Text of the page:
News wrexham-prison

Next month the Wrexham Council Planning Committee will meet to discuss outline proposals for the Wrexham ‘Super Prison’.

Wrexham Council chiefs are recommending proposals for the ‘Super Prison’ are granted, when they meet to discuss proposals on January 6th.

If the planning application is successful, the prison will house approximately 2,100 adult males with building work starting in the summer.

The report itself is quite detailed and states the prison will comprise of a “secure compound” that “will be occupied by three prison accommodate buildings together with eight buildings that will be used for specific purposes”. These include:  a kitchen, health centre, sports centre, staff training; reception, education and faith training. There would also be a multi use game centre in the secure compound.

The prison would be built to hold Category C inmates, but its perimeter fence, entry building and house blocks will be built to Category B standards. The decision to build the prison to Category B standards is listed in the report as being: “consistent with other recently constructed prisons and provides long term flexibility for the Ministry of Justice should there be a change in demand for price places over time.”

The report states that “The prison itself represents a £248 million investment in Wrexham on a site located in one of the main areas of employment development in the County Borough.” It is claimed that around 413 jobs will be created for local people.

Opinions on Wrexham winning the Super Prison bid have been mixed since the announcement was made, with some thinking it will benefit the town, and others voicing concern about potential issues that could come as a result of it.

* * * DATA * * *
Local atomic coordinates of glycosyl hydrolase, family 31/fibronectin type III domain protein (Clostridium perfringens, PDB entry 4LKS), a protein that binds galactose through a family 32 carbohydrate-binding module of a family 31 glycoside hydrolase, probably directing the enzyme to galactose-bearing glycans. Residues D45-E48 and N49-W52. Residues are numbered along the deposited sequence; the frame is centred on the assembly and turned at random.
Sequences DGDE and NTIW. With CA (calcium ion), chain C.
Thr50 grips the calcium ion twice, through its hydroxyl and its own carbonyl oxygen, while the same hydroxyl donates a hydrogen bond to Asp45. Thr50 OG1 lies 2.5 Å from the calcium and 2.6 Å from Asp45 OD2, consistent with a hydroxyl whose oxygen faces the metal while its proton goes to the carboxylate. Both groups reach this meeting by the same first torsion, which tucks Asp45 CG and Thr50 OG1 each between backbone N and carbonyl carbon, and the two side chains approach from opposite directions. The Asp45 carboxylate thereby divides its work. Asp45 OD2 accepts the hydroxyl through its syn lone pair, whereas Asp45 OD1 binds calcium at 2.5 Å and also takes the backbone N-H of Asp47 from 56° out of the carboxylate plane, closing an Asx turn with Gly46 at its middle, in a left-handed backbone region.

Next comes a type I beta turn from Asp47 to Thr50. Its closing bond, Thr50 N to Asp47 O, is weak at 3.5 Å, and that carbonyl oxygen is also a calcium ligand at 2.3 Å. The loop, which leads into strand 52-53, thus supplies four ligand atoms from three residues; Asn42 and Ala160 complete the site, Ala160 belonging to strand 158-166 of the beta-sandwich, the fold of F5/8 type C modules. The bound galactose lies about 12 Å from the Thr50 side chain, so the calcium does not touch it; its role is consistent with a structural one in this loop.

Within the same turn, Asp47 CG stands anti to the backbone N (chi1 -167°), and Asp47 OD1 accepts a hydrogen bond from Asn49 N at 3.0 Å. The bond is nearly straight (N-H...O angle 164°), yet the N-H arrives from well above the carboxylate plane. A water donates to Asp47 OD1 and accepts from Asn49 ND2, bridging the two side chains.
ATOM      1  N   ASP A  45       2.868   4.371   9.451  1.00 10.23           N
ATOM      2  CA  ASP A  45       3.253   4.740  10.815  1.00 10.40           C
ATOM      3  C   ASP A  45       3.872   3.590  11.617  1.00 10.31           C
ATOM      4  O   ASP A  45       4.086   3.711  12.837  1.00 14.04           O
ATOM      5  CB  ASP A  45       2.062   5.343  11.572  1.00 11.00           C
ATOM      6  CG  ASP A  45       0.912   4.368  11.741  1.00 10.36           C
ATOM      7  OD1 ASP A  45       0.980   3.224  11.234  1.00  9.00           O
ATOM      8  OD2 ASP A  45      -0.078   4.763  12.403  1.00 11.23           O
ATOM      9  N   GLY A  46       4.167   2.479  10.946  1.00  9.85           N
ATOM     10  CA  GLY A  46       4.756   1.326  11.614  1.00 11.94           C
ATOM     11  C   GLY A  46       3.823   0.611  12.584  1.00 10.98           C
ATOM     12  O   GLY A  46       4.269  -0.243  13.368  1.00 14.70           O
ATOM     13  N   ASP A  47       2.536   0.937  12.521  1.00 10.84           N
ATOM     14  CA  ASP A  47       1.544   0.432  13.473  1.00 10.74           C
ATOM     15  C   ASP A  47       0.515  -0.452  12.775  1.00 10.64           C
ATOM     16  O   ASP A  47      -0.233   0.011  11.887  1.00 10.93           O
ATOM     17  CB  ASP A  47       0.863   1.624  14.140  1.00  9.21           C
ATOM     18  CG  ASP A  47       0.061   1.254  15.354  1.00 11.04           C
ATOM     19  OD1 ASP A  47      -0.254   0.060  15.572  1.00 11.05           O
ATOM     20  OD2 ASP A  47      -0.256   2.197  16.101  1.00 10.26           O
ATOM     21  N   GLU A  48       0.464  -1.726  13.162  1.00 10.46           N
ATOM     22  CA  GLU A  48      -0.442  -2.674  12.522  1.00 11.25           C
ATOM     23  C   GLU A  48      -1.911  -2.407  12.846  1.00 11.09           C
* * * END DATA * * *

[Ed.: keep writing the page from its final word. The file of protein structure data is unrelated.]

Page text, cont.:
The report details concerns from Adenbury Community Council and Marchwiel Community Council to name a few.  Concerns that have been raised include insufficent consultation with the community, traffic issues, noise pollution, the impact inmates, visitors etc could have on local health services and possible ecological problems.

Also despite the report stating that it is hoped around 413 jobs will be available for local people, a concern raised by Adenbury Community Council says:  “There are no explanations or mechanisms outlined as to how the local jobs opportunities will be promoted and training opportunities made available. The Prison has been “sold “to local people because of the benefit that the application will bring to the local area and it is important that these benefits are actually available to the local residents. There is insufficient detail to convince the Council that there will be a robust method or indeed any jobs for local people.”

Interestingly the report then goes on to say: “Should the Committee choose to ignore the strongly held views of the local people then the Council REQUIRE the Committee to set such conditions to address these concerns and to ensure the Community is involved and consulted on the details of the elements where we have expressed our concerns”.

Wrexham council’s Head of Community Wellbeing & Development, Lawrence Isted, concludes the report by saying: “These proposals will deliver significant investment in a site on the Wrexham Industrial Estate that has been vacant for a lengthy period of time and deliver much needed additional employment opportunities in the area.

“The development will inevitably result in ecological, highways, short term noise and visual impacts. However I am satisfied that on balance, the impacts will not be significantly harmful and/or can be adequately mitigated and that the development accords with both national and local planning policies.”


You can read the full report on the Council website here, from page 23 onwards…